I spend a lot of time thinking about the future. More than I’d like to admit. Throughout high school and college, there has always been a pressing feeling of being in transit between life phases. This sense of forward movement always begs the question, “Where am I going?” I like to have a sense of long-term direction, even if the specific details of how I’ll get there are unclear. In some ways, this forward-thinking has served me well. It’s allowed me to tailor my present experiences towards preparation and learning for whatever is to come. But this tendency to dwell in the future has also hurt my ability to be present where God has placed me today.
These musings about the future are often tied to questions about God’s will. We talk about God’s will a lot in the contemporary church; the idea of “discernment” is thrown around often. What does it actually mean to discern the will of Jehovah?
I’ve long thought that discernment involved getting some “sign” from God about the right path or decision I should take. Whether for something large (like who I ought to date) or something small (like how I ought to use my free afternoon), I thought that He’d indicate a clear right choice by offering some kind of revelation.
This mindset isn’t uncommon. Think about how Christians toss around statements like “God was calling me to…” or “I just felt led to…” Or consider the prevailing notion of “the one” in Christian dating— that there is one divinely ordained individual who God wants you to marry and that dating is merely a matter of finding that person. Contemporary believers seem to uphold a view of God’s will for our lives is unrevealed, deterministic, and specific. This renders discernment a mysterious quest to find signs and confirmations of that will.
This mindset overlooks a really important distinction between God’s revealed will and his unrevealed will— a distinction which is essential to understanding the process of discernment.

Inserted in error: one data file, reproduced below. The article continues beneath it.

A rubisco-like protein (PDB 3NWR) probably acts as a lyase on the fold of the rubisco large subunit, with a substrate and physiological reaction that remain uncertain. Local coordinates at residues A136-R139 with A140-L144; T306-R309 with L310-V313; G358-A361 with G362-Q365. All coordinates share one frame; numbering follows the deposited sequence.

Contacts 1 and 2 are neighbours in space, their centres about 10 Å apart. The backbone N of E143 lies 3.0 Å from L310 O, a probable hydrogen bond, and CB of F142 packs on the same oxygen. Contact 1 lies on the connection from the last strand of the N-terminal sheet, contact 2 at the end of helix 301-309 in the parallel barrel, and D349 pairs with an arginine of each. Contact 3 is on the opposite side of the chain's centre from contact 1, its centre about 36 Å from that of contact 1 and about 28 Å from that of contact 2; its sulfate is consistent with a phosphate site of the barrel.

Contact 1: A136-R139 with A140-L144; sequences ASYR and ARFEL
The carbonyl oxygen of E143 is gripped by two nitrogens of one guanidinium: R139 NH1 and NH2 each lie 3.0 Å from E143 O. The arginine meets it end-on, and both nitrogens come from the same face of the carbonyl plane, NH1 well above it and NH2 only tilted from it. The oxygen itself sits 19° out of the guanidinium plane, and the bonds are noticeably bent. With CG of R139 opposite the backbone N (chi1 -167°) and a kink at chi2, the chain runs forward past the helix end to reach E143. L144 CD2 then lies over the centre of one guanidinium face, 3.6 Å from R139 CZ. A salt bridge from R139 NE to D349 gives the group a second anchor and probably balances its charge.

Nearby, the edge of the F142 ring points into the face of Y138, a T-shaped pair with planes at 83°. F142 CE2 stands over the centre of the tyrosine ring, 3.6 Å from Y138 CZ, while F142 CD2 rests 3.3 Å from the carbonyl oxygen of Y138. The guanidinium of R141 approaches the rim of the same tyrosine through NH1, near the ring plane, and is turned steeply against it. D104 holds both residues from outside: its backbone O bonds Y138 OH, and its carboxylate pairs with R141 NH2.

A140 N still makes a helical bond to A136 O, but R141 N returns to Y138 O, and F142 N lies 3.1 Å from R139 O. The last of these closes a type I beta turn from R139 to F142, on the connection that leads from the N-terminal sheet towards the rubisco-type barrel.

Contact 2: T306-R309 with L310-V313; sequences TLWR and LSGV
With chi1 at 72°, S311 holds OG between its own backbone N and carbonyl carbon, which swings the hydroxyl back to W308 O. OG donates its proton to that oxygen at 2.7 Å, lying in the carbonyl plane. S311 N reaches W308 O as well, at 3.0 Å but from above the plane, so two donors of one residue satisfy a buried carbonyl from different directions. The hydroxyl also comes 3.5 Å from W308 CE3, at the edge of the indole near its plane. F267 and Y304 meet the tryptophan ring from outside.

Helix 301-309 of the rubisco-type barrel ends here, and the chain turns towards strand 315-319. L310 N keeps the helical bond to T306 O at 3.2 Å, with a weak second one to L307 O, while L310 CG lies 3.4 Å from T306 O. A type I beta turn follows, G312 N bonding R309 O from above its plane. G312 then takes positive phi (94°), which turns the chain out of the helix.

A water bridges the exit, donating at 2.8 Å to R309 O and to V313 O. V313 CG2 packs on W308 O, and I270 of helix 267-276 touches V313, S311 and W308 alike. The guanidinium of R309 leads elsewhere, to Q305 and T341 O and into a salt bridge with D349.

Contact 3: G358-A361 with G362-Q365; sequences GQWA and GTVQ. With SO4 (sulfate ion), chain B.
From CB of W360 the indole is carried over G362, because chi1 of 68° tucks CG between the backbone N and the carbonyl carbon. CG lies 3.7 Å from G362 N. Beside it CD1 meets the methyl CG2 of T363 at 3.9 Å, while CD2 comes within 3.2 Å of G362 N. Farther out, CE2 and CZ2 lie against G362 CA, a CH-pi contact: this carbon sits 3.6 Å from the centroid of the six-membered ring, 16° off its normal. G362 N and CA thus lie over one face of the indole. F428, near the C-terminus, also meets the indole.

God’s Revealed Will
God’s revealed will is everything he has shown us regarding how to live holy lives. It encompasses all scripture that demonstrates how we ought to walk. In Colossians 1:9-12, Paul writes about God’s revealed will, saying, “…We continually ask God to fill you with the knowledge of his will through all the wisdom and understanding that the Spirit gives, so that you may live a life worthy of the Lord and please him in every way: bearing fruit in every good work, growing in the knowledge of God, being strengthened with all power according to his glorious might so that you may have great endurance and patience, and giving joyful thanks to the Father…”
Paul highlights four components of living a life worthy of the Lord: bearing fruit, growing in personal knowledge of God, being strengthened to endure with patience, and gratitude. Micah 6:8 is another great summary of God’s revealed will: “He has shown you, O mortal, what is good. And what does the Lord require of you? To act justly and to love mercy and to walk humbly with your God.” This is God’s will for our lives. There is no guesswork involved in discerning this revealed will; it’s been freely given in His word.
God’s Unrevealed Will
When modern Christians mention God’s will, they’re usually not referring to these revealed commands for holiness. Usually, colloquial use of “God’s will” refers to His unrevealed will— the specifics of our individual futures, the details of the road ahead which we all long to know.